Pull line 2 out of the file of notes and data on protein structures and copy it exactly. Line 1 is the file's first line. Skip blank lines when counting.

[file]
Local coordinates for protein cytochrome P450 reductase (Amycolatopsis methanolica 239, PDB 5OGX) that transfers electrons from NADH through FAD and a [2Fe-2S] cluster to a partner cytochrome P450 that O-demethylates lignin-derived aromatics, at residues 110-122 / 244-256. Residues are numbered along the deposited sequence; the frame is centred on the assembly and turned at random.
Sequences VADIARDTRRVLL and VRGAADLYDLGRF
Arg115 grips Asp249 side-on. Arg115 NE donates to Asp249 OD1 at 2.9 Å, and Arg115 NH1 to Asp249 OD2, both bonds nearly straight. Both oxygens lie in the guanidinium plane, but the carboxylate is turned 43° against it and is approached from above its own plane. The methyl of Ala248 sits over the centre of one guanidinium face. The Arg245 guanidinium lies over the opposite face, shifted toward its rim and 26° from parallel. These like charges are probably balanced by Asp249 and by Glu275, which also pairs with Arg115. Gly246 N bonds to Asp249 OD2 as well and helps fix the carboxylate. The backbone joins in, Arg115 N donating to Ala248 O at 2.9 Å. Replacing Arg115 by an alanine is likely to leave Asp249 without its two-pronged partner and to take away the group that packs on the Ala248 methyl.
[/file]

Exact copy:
Sequences VADIARDTRRVLL and VRGAADLYDLGRF